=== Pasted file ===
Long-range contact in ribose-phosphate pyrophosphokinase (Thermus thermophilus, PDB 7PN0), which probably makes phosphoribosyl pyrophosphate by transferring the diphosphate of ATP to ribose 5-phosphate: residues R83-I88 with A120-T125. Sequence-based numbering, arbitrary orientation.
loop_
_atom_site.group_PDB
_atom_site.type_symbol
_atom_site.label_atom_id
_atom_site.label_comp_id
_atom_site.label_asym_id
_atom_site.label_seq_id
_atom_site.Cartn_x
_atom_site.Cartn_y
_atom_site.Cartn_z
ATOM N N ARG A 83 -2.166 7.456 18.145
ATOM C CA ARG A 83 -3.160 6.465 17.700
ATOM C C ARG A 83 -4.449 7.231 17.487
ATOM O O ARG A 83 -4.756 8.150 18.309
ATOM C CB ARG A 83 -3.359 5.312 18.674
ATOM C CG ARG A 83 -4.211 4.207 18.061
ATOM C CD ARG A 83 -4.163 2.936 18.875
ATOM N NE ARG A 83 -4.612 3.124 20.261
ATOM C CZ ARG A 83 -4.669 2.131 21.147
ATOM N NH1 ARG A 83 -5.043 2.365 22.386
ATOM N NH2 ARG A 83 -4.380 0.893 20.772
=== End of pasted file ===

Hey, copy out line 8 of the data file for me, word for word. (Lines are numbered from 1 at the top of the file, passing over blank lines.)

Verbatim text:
_atom_site.label_seq_id